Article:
One day, nature and time will have their way. What will this coastline look like in a hundred years? A thousand? Man might move this lighthouse away, further inland perhaps, as other structures have done… or artists and photographers will have the last of its image.

For Posterity

*In response to this week’s Discover Challenge.*

Opposites…

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Fort Williams Park, Maine

Shorelines, any space where water meets land, mesmerizes. As creatures of the earth, many of us yearn for the open sea. The dichotomy between the two mediums–water and rock–certainly calls to my inner artist. As I walk along the stability of granite, listening to the fluid rhythm of the waves, my mind wanders. I am free to meditate and imagine.

Opposing forces, like those present along the shoreline, make for fantastic subjects. There is peace in seeing their coexistence amid constant struggle. On my very recent visit to the southern coasts of Maine, each wave and every boulder or stone clamored for their time in front of the lens.

Being the accommodating person that I am, I seldom put my camera down!

Opposites

Partners… Big Brother, Little Sis

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Siblings looking out across the ocean– Kiptopeake, VA

There is no one quite like a sibling. Childhood partners and playmates, so much about peer interaction–empathy, sharing, fury and love–are learned between them. In my case, I am the eldest with a younger brother. We share a tribal knowledge–a tribe of two. The way I view the world, the way I go about raising my children, the way I play with them… they all reflect my experiences with my brother. The privilege of seeing him grow into adulthood, to watch him become a man I’m proud of, to know he can always count on me because I am still his big sis… I wish these things for my own children.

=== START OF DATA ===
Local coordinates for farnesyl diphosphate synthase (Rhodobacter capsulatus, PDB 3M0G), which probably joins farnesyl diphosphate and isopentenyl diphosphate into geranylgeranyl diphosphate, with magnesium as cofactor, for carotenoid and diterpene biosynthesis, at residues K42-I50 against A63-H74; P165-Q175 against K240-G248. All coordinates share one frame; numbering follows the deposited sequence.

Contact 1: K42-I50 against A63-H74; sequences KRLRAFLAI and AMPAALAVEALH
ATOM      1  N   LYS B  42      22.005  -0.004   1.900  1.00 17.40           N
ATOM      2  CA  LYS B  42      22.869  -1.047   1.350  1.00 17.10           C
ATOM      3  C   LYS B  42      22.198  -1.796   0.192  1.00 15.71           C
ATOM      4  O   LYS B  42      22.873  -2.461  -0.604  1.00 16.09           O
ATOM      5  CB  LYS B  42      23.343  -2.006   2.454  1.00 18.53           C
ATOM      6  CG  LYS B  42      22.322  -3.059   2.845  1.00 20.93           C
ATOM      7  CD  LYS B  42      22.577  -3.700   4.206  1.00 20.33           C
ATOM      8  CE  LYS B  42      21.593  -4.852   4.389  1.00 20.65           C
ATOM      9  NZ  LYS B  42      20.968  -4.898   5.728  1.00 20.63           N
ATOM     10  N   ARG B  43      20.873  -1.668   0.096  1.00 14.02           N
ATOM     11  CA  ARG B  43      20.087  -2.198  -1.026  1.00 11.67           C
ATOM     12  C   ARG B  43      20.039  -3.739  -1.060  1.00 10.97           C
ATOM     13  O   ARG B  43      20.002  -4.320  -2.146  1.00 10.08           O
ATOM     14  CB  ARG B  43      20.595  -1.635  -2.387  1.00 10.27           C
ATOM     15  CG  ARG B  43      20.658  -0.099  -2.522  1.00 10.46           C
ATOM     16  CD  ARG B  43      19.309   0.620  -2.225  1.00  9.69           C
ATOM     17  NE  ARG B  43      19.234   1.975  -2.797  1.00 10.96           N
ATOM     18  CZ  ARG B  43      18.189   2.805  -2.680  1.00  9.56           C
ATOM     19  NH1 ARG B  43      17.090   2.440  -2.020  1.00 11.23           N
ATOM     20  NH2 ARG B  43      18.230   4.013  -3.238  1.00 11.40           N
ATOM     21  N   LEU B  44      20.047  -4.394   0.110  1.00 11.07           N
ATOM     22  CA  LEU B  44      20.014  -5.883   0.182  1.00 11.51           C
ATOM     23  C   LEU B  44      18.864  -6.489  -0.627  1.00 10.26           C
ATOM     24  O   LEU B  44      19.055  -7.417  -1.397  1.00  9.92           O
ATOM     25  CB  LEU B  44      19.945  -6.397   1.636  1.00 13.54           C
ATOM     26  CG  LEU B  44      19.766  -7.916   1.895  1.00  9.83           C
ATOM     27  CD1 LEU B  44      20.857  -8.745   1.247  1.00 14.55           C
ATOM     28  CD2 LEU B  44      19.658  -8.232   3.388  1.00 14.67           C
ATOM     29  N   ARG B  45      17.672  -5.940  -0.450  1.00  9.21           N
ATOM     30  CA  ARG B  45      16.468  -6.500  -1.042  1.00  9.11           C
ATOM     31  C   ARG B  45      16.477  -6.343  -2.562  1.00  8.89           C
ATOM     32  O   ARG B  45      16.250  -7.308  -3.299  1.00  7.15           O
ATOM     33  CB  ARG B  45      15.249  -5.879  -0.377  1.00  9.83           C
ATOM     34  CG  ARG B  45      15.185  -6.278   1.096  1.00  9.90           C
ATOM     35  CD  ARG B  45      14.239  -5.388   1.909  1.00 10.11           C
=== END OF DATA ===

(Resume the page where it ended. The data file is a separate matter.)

This photo is a couple years old.  I asked them to pose for me at the edge of the water while we played on a beach that summer. I thought of my brother and the hope I have for these two siblings–that they grow into adulthood able to rely on each other, having shared the best of memories.

Partners

 

Staring at Curves…

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Art, in its single-minded simplicity or complex symbolism, leads my mind to ever widening perspective shifts. Like this set of stairs, I am led upward to a place where I may look down upon myself and situation… thinking rational thoughts or delving into the abstract, depending on the lighting and my mood.

I love visiting the Chrysler Museum of Art in Norfolk, VA. It’s a jewel in the city I call home. Its collections are splendid in variety and content, its architecture a treat to walk around and through. I go as often as I can with my family. It’s full of corners and curves!

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Pure… Alone By a Fire

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(While primitive camping at Belle Isle State  Park, VA)

The primitive heat of fire near your skin… there’s something pure there. The night surrounds with lightless sounds, and the need to see beyond the dark grips the skin like burrs. Curiosity is only banked by the reach of those flames. Safe, perhaps, or purely prey… the body knows to stay close to the ember glow.

Pure